Cruise ships dropped hundreds of European and American tourists into the town square with its statue of Jose Marti’, the “Apostle of Cuban independence.” These were allowed as “cultural exchanges” for the Americans.
Seeing the tour groups made life feel more like a traditional vacation. But Benjamin went to the corners the tourists missed.
Before leaving for Havana by cab, our tour of the French and Spanish-influenced Parque Jose Marti’ led us to a striking gallery. An open art studio displayed bright red and yellow works with the occasional jagged Cuban flag across the subject’s mouth. Benjamin engaged the artist.
“There is an explosion inside of me,” said Irving Torres Barrosa. “Some of my work is about freedom of speech.”
Barrosa and Yusimi Arias, his translator and promoter of sorts, were quick to discuss the paintings. “I came here to defend his work,” said Arias. “Still, the opening is not here. We have to be careful what we say.”
The two had yet to hear about the new U.S. travel regulations. When Nat told them, they shook their heads in disbelief, smiling.
After a three-hour cab ride across the country, we were dropped off in Old Havana at the top of Obispo, the popular merchant street. The street was packed like Times Square. Live Salsa music poured onto the streets, and the “cha, cha, cha,” shake of maracas being sold by the vendors connected seamlessly for a mile.
Benjamin said that in 2001 the same thoroughfare was only scattered with a few European tourists. Half the stores didn’t even exist, and the grand hotels with their recent renovations at Parque Central were largely rundown and empty. The influence of European investment was obvious. “I’m blown away,” he said as he strode along the sidewalk. “The relative prosperity since 2001 is incredible.”
Still nervous about leaving Cuba and re-entering the United States without any challenges, Benjamin broke my anxiety. “I think I’ll bring the family here in the spring before we take Charlotte home,” he said. “This is what Pam and I like to do, expose the kids and grandkids. It’s so much more meaningful.” He added he will do as he did in Haiti in 2011 when discarded sails, rigging and tools were handed to fishermen in Labadi. Pam will bring bags of art supplies.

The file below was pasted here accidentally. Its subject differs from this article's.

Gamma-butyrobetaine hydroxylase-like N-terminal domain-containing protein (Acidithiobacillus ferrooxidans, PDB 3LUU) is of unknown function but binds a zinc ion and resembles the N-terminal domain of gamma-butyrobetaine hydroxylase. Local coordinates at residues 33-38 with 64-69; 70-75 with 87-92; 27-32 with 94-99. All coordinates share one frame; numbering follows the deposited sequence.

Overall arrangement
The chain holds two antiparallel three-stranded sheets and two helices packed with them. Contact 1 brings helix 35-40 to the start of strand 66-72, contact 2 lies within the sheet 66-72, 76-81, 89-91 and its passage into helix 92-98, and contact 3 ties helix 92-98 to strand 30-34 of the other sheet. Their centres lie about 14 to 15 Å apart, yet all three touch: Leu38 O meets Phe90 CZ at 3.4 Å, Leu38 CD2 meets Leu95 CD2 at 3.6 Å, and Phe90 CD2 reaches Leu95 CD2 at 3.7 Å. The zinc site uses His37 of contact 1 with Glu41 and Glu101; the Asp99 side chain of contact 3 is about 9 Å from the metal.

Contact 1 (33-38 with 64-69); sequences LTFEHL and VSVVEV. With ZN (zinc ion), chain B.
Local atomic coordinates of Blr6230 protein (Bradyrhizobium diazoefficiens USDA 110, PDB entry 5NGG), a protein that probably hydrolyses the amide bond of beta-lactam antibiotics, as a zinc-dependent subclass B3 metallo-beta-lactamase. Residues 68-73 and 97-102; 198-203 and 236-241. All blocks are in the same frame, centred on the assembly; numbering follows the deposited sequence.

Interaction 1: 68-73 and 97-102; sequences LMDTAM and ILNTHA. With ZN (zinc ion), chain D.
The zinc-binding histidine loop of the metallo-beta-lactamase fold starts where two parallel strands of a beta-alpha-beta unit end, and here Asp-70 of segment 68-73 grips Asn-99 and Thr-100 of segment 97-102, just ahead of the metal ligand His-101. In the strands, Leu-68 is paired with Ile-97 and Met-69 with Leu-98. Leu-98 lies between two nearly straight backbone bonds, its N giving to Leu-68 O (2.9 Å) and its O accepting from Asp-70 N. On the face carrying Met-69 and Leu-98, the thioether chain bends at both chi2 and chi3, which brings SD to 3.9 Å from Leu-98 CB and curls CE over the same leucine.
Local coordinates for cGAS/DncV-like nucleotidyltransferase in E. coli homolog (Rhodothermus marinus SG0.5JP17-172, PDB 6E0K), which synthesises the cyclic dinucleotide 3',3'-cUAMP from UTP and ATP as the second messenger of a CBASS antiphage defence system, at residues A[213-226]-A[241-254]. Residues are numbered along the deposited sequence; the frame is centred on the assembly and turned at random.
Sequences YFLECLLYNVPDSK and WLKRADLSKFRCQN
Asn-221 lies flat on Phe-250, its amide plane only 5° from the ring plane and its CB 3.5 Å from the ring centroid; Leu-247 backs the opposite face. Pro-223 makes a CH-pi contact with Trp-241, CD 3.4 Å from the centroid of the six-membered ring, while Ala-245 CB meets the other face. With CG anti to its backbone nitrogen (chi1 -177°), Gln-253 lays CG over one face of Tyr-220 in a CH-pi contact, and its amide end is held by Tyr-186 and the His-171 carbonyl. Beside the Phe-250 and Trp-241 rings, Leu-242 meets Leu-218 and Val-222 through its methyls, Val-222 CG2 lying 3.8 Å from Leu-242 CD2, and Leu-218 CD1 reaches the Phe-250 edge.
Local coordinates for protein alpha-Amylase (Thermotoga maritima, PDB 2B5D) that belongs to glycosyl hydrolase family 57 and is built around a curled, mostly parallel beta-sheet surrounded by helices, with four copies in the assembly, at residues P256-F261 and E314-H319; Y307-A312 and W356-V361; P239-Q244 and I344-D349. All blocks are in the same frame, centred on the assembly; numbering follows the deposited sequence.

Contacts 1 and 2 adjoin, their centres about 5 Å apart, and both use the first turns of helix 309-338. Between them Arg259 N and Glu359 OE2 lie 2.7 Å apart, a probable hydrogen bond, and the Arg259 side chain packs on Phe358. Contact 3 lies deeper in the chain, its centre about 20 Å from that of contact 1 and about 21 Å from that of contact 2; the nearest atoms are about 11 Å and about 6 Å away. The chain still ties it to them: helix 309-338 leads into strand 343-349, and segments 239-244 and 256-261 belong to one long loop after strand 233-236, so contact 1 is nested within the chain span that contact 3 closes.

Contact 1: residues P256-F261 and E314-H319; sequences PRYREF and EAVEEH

“It’s easy to make a difference in places like these,” said Benjamin as we walked. “One hundred percent goes to the cause. When you have nothing, everything makes a big difference.”
I learned, after two bank trips, that despite the January 16 announcement, my American credit card was useless. I was out of money. The remaining bills of Canadian and American dollars Benjamin and Graham had protected barely paid for our bed and breakfast and the cab ride to the airport.
Out of money and a day early at the airport, Benjamin took pity on me. I pushed my way into an upstairs room where fretting ticket holders were being interrogated. Miraculously, in a country where English has not been heard for 50 years, Benjamin’s $200 spoke, changed my flight and we were off to Nassau.
In Nassau, Benjamin told me a story of how he and Pam had been stuck in the Caribbean with no cash, and she needed to get home after several weeks of sailing. The couple in front of them turned and volunteered to help with the flight. It was William F. Buckley, Jr., the famed conservative who was prolific in writings about his sailing escapades. Helping out a shaggy sailor and his wife was good karma for Buckley and for Benjamin as the two traded jokes.
More than 30 years later, Benjamin’s unusual sailing habits had put him on the other side of that image, if just. “I told you how much to bring,” he said shaking his head at me in a fatherly manner. “I’m sorry, Nat,” I said. “I was overwhelmed. Thanks for your help. Can I buy you lunch?” “Sure,” he said with a smile. And we went back to doing what he does best, chatting about the incredible places and people we have met in just 12 days of living and traveling aboard his little schooner, Charlotte.
Chris Museler is a freelance journalist who has been covering sailing for 20 years. His work regularly appears in The New York Times and major sailing publications both in print and online. He races in the International Moth Class and cruises with his family in the summers in Portsmouth, Rhode Island